BBC NI presenter Bradford recalls boozy culture of work at London stock exchange
.... but those days are long gone, says broadcaster in on-air admission
BBC presenter Conor Bradford has recalled the hazy days of the drinking culture in London during his time as a stock broker.
The broadcaster was discussing a story on the BBC's Good Morning Ulster about Lloyd's of London's decision to ban staff from drinking between the hours of 9am and 5pm during the working week.
Founded in 1688, the insurance market acknowledged the City of London has "historically had a reputation for daytime drinking", but said the demands of the modern world mean alcohol is off the lunch menu.
Those caught could face misconduct procedures.
Mr Bradford once worked - briefly - for the firm Willis and Faber at Lloyd's, he told Good Morning Ulster's listeners.
"I was invited out by my colleagues for a drink at lunchtime and I got the feeling, at that time, that had I not gone along with them I would have been considered rather anti-social," he said.
"A couple of beers at lunch was very much the norm."
Speaking of the now long-gone tradition of drinking in the journalism profession, he added: "We had a BBC club - of course those days are over and there is definitely a shift in attitude toward drink and Lloyd's have brought the shutters down."
Educated at Oxford, Mr Bradford had a varied career before joining the BBC as a reporter for Good Morning Ulster. He has since presented its main evening news bulletins and is now an anchor on the early morning news programme on Radio Ulster.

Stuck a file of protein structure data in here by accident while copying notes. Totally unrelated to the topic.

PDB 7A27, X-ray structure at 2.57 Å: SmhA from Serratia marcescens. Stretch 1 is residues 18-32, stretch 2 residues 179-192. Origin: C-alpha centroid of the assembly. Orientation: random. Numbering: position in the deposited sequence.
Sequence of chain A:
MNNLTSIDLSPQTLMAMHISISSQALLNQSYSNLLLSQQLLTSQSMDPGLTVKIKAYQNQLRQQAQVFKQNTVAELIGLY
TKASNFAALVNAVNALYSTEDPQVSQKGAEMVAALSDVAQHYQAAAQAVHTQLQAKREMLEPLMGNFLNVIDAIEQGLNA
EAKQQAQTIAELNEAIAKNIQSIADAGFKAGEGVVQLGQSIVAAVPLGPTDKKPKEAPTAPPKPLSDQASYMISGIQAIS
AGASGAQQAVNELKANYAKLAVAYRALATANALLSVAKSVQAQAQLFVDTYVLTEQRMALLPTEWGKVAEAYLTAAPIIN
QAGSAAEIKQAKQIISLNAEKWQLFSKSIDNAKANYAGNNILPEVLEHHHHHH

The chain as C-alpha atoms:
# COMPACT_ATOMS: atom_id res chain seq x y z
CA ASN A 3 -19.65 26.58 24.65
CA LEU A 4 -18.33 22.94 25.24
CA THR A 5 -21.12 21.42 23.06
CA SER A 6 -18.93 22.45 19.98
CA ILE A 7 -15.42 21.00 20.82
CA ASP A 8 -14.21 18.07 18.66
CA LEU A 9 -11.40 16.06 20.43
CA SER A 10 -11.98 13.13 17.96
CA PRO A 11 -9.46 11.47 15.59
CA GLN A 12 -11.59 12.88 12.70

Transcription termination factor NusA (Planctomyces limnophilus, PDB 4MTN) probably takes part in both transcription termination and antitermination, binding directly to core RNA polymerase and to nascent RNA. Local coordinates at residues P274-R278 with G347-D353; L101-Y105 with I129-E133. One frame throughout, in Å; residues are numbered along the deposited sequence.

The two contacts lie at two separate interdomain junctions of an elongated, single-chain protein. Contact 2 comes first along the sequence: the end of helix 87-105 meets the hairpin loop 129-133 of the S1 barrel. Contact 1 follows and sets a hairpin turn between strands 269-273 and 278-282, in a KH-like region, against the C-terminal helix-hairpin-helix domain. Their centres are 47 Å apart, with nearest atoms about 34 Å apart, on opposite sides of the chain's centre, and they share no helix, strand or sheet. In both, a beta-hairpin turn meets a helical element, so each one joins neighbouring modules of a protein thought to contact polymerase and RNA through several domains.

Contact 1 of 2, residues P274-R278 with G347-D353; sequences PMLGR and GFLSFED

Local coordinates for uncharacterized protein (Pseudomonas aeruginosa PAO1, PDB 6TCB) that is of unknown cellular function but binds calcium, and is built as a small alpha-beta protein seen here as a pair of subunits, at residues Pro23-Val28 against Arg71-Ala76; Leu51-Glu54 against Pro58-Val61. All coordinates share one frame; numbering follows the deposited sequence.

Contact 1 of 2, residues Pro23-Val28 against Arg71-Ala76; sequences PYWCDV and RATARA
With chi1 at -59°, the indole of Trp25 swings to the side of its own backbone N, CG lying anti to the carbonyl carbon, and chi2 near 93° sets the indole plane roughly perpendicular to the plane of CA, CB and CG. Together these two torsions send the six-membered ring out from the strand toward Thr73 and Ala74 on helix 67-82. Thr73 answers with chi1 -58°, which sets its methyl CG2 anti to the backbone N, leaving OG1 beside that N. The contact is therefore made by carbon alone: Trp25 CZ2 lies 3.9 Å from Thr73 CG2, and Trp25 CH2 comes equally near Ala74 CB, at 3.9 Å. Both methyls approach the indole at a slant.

Employees at Lloyd's, one of Britain's oldest financial institutions have reportedly reacted in anger after being told they cannot drink alcohol during office hours.
The Evening Standard said incensed staff shared their indignation at the new restriction on an online forum.
One said it made Lloyd's the "PC capital of the world", while another asked: "Will we be asked to go to bed earlier soon?"
An internal memo seen by the paper said the policy, which applies to 800 employees of Lloyd's, but not the brokers or underwriters from other companies based at the market, aligned the firm with many of its competitors.
"The London market historically had a reputation for daytime drinking but that has been changing and Lloyd's has a duty to be a responsible employer, and provide a healthy working environment.
"A zero limit is therefore simpler, more consistent and in line with the modern, global and high performance culture that we want to embrace."
A Lloyd's spokesman told the Standard: "Our employee guidance was recently updated and provided clarification on the Corporation's position on drinking alcohol during the working day, which is prohibited."